With no cares and no motivation, 18-year-old Robert Parker was a high school dropout. His daily routine consisted of waking up at noon and washing car windows for $4.25 an hour, followed by drinking and partying with his friends until the wee hours of the morning. His parents worked in the casino industry and spent much of their time away from home. No parental figures were present to tell him otherwise.

Nearly 10 years later, this same man has added a very prestigious prefix to his name: United States Air Force Staff Sergeant.

Currently a member of the Nevada International Guard, an Air Force Security Police Officer and, most recently, an Air Force Combat Arms and Weapons Instructor, Parker hardly believes it himself. The program that saved his life, the National Guard Youth ChalleNGe Program, transformed his once troubled youth into a path of endless opportunities.

“I didn’t want to be a loser, and I knew I needed to make a change when I dropped out of high school my junior year,” said Parker, who, although he was from Nevada, attended the closest program site in Mesa, Ariz., at Williams Air Force Base. “The program was really strict and it was emotionally challenging being away from my family. The first two months were more difficult than basic training.”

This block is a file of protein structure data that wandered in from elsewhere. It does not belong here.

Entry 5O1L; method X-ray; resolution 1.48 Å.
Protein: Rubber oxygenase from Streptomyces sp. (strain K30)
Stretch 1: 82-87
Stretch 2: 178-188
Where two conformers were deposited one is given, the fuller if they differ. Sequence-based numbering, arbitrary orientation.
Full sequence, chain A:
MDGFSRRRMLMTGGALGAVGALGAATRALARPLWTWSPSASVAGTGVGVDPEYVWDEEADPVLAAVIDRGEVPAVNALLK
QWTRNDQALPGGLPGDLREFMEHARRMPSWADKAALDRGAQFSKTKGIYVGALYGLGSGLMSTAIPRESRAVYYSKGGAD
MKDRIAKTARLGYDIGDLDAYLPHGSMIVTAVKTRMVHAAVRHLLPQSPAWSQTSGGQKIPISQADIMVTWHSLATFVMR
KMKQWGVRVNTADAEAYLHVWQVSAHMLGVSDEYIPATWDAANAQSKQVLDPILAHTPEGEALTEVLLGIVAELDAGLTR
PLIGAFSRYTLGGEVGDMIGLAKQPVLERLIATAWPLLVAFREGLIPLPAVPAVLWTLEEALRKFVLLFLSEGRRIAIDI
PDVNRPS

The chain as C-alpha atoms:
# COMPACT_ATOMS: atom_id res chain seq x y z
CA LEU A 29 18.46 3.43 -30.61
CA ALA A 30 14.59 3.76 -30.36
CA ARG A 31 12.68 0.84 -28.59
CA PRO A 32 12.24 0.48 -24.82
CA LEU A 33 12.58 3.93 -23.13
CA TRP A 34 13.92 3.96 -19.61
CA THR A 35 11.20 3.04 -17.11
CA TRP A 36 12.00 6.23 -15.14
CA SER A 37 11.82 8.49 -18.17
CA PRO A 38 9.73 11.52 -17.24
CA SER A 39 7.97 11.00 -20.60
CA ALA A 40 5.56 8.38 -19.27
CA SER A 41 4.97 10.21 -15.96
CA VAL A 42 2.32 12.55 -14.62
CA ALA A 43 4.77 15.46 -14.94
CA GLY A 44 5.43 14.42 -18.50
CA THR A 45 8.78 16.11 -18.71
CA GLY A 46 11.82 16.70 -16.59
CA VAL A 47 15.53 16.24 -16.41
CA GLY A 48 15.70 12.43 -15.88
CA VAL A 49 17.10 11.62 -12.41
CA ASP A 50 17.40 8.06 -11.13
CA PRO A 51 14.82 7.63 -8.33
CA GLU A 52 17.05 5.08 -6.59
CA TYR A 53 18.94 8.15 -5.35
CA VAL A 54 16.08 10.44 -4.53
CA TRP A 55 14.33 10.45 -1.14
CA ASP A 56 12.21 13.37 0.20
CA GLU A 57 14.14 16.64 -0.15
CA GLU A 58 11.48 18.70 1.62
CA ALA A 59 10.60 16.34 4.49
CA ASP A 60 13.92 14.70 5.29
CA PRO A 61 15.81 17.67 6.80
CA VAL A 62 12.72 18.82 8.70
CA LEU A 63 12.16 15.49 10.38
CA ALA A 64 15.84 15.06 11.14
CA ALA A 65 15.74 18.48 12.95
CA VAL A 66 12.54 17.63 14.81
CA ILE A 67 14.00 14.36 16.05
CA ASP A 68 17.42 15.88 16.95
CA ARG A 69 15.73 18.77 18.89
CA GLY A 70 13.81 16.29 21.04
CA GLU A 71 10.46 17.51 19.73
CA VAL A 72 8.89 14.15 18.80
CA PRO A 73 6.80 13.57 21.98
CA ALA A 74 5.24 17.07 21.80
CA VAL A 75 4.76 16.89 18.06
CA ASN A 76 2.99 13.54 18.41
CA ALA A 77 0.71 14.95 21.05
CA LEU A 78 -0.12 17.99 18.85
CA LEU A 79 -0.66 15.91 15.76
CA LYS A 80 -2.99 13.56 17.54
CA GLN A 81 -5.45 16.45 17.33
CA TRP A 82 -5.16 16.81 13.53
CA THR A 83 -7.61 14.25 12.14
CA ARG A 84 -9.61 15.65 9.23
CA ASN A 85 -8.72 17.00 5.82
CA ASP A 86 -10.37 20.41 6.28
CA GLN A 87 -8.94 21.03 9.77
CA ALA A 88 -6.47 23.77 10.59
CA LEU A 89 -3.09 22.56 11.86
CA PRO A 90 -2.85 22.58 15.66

Parker says that while the Program’s military-like structure and style of discipline was a drastic change from the careless lifestyle he once knew, he found the ambition he was searching for and guidance he craved.

“I gained motivation through physical training. We had personal instructors and were learning in smaller groups. On weekends, we did a lot of community service,” he said. “I had more of a drive, a wanting to succeed and do better. I was getting a grasp of what I wanted to do and an idea of where and who I wanted to be.”

After graduating with honors, Parker finally saw a light at the end of his tunnel. He was even awarded the Adjutant Generals Award. Now, with a five-year-old son and a flourishing military career, Parker looks forward to giving back to the Program that gave him so much.

“I plan to go back and visit, talk to the students, see how they are doingmaybe even leave an impression of my own on them,” he says. “I want to tell them to stick with it and help them realize that if they can succeed with the Youth ChalleNGe, then they can pretty much succeed with anything in life.”